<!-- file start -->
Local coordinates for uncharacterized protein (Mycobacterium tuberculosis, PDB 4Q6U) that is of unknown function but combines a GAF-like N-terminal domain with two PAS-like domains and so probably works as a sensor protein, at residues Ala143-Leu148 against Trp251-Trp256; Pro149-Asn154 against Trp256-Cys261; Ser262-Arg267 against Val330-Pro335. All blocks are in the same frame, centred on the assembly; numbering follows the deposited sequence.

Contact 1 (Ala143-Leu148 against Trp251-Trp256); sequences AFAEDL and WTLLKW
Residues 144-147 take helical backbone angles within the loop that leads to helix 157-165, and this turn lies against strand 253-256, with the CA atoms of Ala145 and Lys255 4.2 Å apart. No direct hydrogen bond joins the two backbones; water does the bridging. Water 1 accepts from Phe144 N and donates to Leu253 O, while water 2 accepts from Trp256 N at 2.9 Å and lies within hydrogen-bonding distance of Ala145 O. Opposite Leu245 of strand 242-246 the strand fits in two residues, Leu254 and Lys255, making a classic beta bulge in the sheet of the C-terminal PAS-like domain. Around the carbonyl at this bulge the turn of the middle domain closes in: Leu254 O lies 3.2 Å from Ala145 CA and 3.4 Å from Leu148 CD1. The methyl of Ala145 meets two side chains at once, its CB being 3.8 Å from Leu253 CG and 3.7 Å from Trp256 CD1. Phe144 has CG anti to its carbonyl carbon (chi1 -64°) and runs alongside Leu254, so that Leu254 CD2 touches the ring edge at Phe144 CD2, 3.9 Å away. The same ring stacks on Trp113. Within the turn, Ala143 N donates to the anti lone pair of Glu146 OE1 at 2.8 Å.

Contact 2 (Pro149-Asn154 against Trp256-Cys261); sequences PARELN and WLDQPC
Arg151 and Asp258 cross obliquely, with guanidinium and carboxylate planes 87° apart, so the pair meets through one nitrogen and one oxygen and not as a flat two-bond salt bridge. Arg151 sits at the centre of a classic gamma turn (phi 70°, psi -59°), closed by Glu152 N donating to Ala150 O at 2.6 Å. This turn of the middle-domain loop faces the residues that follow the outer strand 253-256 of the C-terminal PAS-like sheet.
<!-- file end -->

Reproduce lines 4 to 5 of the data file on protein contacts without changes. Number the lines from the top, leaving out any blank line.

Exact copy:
Contact 2 (Pro149-Asn154 against Trp256-Cys261); sequences PARELN and WLDQPC
Arg151 and Asp258 cross obliquely, with guanidinium and carboxylate planes 87° apart, so the pair meets through one nitrogen and one oxygen and not as a flat two-bond salt bridge. Arg151 sits at the centre of a classic gamma turn (phi 70°, psi -59°), closed by Glu152 N donating to Ala150 O at 2.6 Å. This turn of the middle-domain loop faces the residues that follow the outer strand 253-256 of the C-terminal PAS-like sheet.